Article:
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Judge Pickering Denies Racism

Judge Charles Pickering says accusations that he is racially insensitive fly in the face of his decades-old record of fighting for civil rights.

Pickering, whose nomination by President Bush to the 5th Circuit Court of Appeals was voted down by Democrats in the U.S. Senate because of those charges, talked about his record with Mike Wallace on 60 Minutes .

A conservative Republican, Pickering is now serving on the appeals court temporarily, filling a vacant seatto which President Bush appointed him while Congress was not in session. When his appointment runs out next year, he will have to face the accusations once again in a Senate confirmation hearing.

Judge Pickering felt so strongly that he'd been smeared - and that he is not racially insensitive - he agreed to speak to 60 Minutes on camera, which federal judges almost never do.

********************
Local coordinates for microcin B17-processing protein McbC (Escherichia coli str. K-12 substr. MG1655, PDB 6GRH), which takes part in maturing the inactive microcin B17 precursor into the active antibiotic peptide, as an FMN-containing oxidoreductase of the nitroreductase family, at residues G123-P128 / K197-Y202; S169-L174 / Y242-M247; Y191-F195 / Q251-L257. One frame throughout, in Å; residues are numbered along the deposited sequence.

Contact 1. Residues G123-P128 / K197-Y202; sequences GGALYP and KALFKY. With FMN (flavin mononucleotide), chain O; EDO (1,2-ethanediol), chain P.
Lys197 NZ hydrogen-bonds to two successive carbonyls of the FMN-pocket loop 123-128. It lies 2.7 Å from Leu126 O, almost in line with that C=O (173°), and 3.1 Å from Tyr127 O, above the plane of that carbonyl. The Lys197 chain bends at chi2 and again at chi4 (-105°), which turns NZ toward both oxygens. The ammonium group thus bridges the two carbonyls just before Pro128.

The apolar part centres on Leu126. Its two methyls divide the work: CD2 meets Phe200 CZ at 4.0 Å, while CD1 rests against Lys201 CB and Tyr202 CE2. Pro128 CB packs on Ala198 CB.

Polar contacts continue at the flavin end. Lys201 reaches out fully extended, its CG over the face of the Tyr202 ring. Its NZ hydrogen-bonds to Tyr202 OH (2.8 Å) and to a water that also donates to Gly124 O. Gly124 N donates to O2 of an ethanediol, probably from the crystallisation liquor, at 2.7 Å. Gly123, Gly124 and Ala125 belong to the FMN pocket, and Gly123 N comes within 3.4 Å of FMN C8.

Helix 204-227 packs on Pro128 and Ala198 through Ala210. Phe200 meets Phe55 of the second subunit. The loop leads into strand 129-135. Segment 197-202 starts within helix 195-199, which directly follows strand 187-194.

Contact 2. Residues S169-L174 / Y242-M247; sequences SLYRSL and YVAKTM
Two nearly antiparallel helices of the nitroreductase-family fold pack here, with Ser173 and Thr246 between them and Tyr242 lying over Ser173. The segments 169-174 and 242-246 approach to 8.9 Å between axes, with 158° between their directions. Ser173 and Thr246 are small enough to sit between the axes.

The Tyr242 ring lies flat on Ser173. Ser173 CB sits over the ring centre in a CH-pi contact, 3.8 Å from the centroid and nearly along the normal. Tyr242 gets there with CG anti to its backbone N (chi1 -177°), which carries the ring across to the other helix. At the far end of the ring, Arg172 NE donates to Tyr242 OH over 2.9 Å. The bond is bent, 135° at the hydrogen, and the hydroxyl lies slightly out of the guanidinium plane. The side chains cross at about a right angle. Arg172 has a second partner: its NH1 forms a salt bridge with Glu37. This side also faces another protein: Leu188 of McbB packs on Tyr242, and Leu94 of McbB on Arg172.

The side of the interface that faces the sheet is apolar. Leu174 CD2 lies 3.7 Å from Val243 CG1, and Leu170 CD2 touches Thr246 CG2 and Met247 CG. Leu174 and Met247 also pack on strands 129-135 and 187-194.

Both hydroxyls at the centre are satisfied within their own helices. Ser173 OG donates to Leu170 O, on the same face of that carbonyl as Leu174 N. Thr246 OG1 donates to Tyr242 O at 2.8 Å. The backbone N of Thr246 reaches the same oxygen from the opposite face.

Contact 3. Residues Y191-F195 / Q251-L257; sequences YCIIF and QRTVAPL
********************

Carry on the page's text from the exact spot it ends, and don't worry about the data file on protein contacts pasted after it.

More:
Says Pickering, "To accuse a white southerner of being a racist is about the worst thing you can do. And this has been my life work. I have worked for more than three decades trying to provide better relations between the races, trying to protect equal rights. That's my core being. And they've attacked that."

It cuts to his core, Pickering told us, because for 40 years, he says he has worked hard to remove racial barriers in Mississippi.

Mike Wallace: You grew up in the south?

Charles Pickering: Yes.

Mike Wallace: Here in Mississippi?

Charles Pickering: Uh-huh.

Mike Wallace: Segregation was a way of life?

Charles Pickering: We lived in a segregated society in the 1950s and the 1960s.

Mike Wallace: And how did you begin to evolve from the background into which you were born?